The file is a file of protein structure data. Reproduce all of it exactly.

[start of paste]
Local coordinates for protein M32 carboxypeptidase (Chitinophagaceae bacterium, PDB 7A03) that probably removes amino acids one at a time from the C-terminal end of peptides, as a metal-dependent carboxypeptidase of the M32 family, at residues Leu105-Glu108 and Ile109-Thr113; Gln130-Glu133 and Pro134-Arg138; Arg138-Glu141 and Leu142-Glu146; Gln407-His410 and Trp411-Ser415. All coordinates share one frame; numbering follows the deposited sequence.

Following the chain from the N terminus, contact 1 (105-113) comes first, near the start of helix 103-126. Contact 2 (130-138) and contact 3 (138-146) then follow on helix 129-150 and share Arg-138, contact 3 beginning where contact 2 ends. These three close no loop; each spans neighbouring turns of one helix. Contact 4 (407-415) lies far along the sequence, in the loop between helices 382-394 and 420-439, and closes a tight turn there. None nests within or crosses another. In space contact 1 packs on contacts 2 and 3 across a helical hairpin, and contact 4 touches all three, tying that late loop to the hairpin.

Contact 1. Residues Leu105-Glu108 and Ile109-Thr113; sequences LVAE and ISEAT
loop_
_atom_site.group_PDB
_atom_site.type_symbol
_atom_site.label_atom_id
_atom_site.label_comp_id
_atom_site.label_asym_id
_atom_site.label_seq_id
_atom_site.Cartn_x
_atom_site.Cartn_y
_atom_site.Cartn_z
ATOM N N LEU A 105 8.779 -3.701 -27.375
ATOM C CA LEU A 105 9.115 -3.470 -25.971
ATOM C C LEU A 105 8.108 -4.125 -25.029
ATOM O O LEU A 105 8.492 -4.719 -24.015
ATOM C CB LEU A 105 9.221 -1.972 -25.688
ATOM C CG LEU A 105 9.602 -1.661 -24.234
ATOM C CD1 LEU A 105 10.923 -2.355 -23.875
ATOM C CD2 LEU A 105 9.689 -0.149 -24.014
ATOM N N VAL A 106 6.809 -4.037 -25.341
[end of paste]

Local coordinates for protein M32 carboxypeptidase (Chitinophagaceae bacterium, PDB 7A03) that probably removes amino acids one at a time from the C-terminal end of peptides, as a metal-dependent carboxypeptidase of the M32 family, at residues Leu105-Glu108 and Ile109-Thr113; Gln130-Glu133 and Pro134-Arg138; Arg138-Glu141 and Leu142-Glu146; Gln407-His410 and Trp411-Ser415. All coordinates share one frame; numbering follows the deposited sequence.

Following the chain from the N terminus, contact 1 (105-113) comes first, near the start of helix 103-126. Contact 2 (130-138) and contact 3 (138-146) then follow on helix 129-150 and share Arg-138, contact 3 beginning where contact 2 ends. These three close no loop; each spans neighbouring turns of one helix. Contact 4 (407-415) lies far along the sequence, in the loop between helices 382-394 and 420-439, and closes a tight turn there. None nests within or crosses another. In space contact 1 packs on contacts 2 and 3 across a helical hairpin, and contact 4 touches all three, tying that late loop to the hairpin.

Contact 1. Residues Leu105-Glu108 and Ile109-Thr113; sequences LVAE and ISEAT
loop_
_atom_site.group_PDB
_atom_site.type_symbol
_atom_site.label_atom_id
_atom_site.label_comp_id
_atom_site.label_asym_id
_atom_site.label_seq_id
_atom_site.Cartn_x
_atom_site.Cartn_y
_atom_site.Cartn_z
ATOM N N LEU A 105 8.779 -3.701 -27.375
ATOM C CA LEU A 105 9.115 -3.470 -25.971
ATOM C C LEU A 105 8.108 -4.125 -25.029
ATOM O O LEU A 105 8.492 -4.719 -24.015
ATOM C CB LEU A 105 9.221 -1.972 -25.688
ATOM C CG LEU A 105 9.602 -1.661 -24.234
ATOM C CD1 LEU A 105 10.923 -2.355 -23.875
ATOM C CD2 LEU A 105 9.689 -0.149 -24.014
ATOM N N VAL A 106 6.809 -4.037 -25.341